Each chapter focuses on a different key issue affecting children with ADHD around the time of school transition, such as organisation, friendships and stress. If left unaddressed, these difficulties can contribute to low self-esteem, behavioural problems and poor academic achievement. Using tried-and-tested strategies and top tips, this fully-photocopiable workbook will help adults to work collaboratively with young people to learn, test strategies, set goals and develop comprehensive support plans around individual needs.

Qu: Where can I learn about CYF foster care practice policies?

Ans:   for answers to questions such as:

Qu: How often must my CYF care giver social worker visit?

Ans: Every caregiver will have a caregiver social worker allocated to them to provide practical and emotional support. It is the caregiver social worker’s responsibility to engage with the caregiver, to visit at an early stage in the placement, and make contact with the caregiver every 8 weeks thereafter. There must be face to face contact with the caregiver every six months, as a minimum.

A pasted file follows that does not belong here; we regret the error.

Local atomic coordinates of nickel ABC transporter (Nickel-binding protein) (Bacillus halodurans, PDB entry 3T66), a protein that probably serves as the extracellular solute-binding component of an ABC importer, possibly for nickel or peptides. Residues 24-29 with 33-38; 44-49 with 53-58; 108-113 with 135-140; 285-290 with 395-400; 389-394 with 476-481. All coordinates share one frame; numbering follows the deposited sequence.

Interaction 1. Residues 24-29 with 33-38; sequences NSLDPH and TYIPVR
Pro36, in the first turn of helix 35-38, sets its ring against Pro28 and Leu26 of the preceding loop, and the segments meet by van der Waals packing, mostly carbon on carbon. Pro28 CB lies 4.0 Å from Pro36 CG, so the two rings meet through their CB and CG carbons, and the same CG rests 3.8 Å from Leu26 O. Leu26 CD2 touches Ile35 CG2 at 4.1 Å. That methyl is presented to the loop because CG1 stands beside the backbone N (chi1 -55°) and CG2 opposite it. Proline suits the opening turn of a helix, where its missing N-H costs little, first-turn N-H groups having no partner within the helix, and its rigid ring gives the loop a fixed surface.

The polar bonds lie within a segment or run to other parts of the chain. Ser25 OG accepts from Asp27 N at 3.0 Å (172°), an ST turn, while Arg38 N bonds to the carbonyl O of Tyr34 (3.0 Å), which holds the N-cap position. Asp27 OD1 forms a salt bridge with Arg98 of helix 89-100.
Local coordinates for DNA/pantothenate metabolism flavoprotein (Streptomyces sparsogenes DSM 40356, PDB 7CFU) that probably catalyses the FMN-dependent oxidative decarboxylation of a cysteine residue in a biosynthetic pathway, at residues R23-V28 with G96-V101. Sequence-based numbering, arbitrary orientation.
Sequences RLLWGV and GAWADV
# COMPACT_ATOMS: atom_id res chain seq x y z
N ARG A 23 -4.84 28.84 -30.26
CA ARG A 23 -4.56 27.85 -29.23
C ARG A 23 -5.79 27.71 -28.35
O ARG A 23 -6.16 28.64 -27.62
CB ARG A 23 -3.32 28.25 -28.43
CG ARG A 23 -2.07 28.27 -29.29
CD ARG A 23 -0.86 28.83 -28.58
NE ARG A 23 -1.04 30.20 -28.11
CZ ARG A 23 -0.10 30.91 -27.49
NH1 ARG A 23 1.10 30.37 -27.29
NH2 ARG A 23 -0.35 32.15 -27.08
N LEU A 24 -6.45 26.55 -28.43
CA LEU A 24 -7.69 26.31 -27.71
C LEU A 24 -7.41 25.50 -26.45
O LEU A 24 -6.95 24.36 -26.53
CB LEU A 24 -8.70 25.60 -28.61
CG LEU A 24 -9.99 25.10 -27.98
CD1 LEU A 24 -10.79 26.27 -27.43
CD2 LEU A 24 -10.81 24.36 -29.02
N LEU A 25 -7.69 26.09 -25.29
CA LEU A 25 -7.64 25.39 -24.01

Qu: How often must my child’s CYF social worker visit?

Ans: The social worker will meet or make phone contact with the caregiver every 8 weeks, irrespective of whether that coincides with a visit to the child/young person.

Contact with the caregiver will focus on discussing the progress of the child/young person’s case plan, the caregiver’s responsibilities under that plan and matters relating to the provision of care to the child/young person.